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In-flight medical emergencies during airline operations: a survey of physicians on the incidence, nature, and available medical equipment

Authors Hinkelbein J, Neuhaus C, Böhm L, Kalina S, Braunecker S

Received 2 December 2016

Accepted for publication 24 January 2017

Published 22 February 2017 Volume 2017:9 Pages 31—35

DOI https://doi.org/10.2147/OAEM.S129250

Checked for plagiarism Yes

Review by Single-blind

Peer reviewers approved by Dr Lucy Goodman

Peer reviewer comments 2

Editor who approved publication: Dr Hans-Christoph Pape

Jochen Hinkelbein,1,2 Christopher Neuhaus,2,3 Lennert Böhm,1 Steffen Kalina,1 Stefan Braunecker1,2

1Department of Anaesthesiology and Intensive Care Medicine, University Hospital of Cologne, Cologne, 2Working group “Emergency Medicine and Air Rescue”, German Society for Aviation and Space Medicine (DGLRM), Munich, 3Department of Anesthesiology, Heidelberg University Hospital, Heidelberg, Germany

Background: Data on the incidence of in-flight medical emergencies on-board civil aircraft are uncommon and rarely published. Such data could provide information regarding required medical equipment on-board aircraft and requisite training for cabin crew. The aim of the present study was to gather data on the incidences, nature, and medical equipment for in-flight medical emergencies by way of a survey of physician members of a German aerospace medical society.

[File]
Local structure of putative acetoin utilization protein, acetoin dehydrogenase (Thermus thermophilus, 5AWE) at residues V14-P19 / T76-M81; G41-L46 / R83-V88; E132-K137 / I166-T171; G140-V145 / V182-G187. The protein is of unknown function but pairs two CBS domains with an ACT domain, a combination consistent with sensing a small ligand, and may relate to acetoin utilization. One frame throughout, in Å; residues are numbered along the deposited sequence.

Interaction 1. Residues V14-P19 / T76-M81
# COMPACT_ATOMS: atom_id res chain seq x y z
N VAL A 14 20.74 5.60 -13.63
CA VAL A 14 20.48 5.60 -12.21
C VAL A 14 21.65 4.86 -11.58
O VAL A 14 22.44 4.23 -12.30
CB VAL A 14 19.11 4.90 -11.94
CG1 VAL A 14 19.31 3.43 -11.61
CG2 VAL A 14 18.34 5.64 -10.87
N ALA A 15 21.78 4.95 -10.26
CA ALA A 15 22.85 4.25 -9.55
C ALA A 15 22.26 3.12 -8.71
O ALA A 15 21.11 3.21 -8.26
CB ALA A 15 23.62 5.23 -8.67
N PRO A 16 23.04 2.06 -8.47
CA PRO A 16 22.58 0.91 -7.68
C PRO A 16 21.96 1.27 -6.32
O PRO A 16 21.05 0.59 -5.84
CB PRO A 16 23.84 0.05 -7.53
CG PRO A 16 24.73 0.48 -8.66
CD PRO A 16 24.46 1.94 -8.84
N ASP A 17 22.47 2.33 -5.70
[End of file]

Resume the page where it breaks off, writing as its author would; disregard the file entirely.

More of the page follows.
Materials and methods: Using unipark.de (QuestBack GmbH, Cologne, Germany), an online survey was developed and used to gather specific information. Members of the German Society for Aviation and Space Medicine (Deutsche Gesellschaft für Luft- und Raumfahrtmedizin e.V.; DGLRM) were invited to participate in the survey during a 4-week period (21 March 2015 to 20 April 2015). Chi-square test was used for statistical analysis (p<0.05 was considered significant).
Results: Altogether, 121 members of the society responded to the survey (n=335 sent out). Of the 121 respondents, n=54 (44.6%) of the participants (89.9% male and 10.1% female; mean age, 54.1 years; n=121) were involved in at least one in-flight medical emergency. Demographic parameters in this survey were in concordance with the society members’ demographics. The mean duration of flights was 5.7 hours and the respondents performed 7.1 airline flights per year (median). Cardiovascular (40.0%) and neurological disorders (17.8%) were the most frequent diagnoses. The medical equipment (78.7%) provided was sufficient. An emergency diversion was undertaken in 10.6% of the cases. Although using a different method of data acquisition, this survey confirms previous data on the nature of emergencies and gives plausible numbers.
Conclusion: Our data strongly argue for the establishment of a standardized database for recording the incidence and nature of in-flight medical emergencies. Such a database could inform on required medical equipment and cabin crew training.

Keywords: in-flight medical emergencies, medical assistance, emergency medical equipment, on-board emergencies, first aid

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